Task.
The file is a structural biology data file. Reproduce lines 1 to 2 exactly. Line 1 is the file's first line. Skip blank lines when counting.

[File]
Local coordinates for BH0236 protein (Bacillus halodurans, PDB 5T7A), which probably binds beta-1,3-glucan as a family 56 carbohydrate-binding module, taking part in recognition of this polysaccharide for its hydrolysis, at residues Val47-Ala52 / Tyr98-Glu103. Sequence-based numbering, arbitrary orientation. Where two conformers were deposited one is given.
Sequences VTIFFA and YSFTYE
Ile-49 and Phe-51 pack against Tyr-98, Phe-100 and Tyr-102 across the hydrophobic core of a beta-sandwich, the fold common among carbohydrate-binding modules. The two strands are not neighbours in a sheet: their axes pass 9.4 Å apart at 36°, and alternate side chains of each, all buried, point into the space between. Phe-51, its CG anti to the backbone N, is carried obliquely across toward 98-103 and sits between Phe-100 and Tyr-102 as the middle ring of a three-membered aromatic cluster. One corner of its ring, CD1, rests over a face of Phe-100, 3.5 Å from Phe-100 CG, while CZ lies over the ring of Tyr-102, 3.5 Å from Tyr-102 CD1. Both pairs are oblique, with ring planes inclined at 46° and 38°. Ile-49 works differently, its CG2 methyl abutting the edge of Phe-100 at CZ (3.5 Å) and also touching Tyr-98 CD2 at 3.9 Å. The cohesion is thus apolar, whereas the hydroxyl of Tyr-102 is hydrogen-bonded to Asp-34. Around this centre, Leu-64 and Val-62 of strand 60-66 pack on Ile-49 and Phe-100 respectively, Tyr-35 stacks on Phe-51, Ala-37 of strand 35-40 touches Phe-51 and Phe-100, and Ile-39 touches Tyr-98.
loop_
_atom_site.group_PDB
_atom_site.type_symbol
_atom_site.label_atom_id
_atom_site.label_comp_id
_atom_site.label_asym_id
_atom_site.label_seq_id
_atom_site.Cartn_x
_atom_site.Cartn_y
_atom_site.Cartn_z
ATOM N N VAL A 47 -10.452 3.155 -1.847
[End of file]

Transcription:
Local coordinates for BH0236 protein (Bacillus halodurans, PDB 5T7A), which probably binds beta-1,3-glucan as a family 56 carbohydrate-binding module, taking part in recognition of this polysaccharide for its hydrolysis, at residues Val47-Ala52 / Tyr98-Glu103. Sequence-based numbering, arbitrary orientation. Where two conformers were deposited one is given.
Sequences VTIFFA and YSFTYE